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The right to offend

Kenneth H. Bonbnell


Many people don't believe it, but humans do have a right to offend other humans, especially in presenting dissent from the views with which many people seem to be very content. This includes those views called "religious."

Who now says that Martin Luther, in 1517, should have considered whether or not his Theses offended Pope Leo X before he nailed them to the door of the church in Wittenberg? Should Mohammed have considered the offensiveness of his opposition to idolatry of the Qureysh to them?....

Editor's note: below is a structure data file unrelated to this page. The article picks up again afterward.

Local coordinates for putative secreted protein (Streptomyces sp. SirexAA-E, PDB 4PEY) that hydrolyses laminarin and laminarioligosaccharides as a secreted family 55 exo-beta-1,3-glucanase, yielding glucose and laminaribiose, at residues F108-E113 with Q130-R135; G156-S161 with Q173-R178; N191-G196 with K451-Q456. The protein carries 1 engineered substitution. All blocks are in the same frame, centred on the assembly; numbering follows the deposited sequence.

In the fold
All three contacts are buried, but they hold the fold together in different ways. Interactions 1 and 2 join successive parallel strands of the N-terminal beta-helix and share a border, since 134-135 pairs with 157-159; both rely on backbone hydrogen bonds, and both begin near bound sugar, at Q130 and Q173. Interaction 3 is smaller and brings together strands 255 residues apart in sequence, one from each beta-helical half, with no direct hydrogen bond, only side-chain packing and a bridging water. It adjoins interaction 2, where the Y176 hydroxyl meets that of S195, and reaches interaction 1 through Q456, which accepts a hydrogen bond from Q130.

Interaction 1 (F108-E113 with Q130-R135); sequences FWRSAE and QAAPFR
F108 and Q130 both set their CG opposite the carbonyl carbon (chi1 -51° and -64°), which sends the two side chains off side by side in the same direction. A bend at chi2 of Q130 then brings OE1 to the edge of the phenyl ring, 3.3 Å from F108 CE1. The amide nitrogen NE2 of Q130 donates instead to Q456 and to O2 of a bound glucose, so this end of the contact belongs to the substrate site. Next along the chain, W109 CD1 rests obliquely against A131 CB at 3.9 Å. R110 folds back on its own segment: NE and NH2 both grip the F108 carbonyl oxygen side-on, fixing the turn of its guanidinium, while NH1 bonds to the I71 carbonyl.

Those who would have us restrict, limit, and punish dissent, because dissent by its nature will offend someone, should consider that where they stand has come from what has offended in the past, and to realize they do not enjoy the epitome, the ultimate development from which dissent should be impossible and offense be outlawed.

Kenneth H. Bonbnell, in AU Newsletter, reprinted in Humanist in Canada, Autumn 1990. Subscriptions to Humanist in Canada are $15/year, from P.O. Box 3769, Postal Station C, Ottawa, Ontario K1 Y 4J8.

Published in the Connexions Digest #53, January 1991

(CX4174)

 

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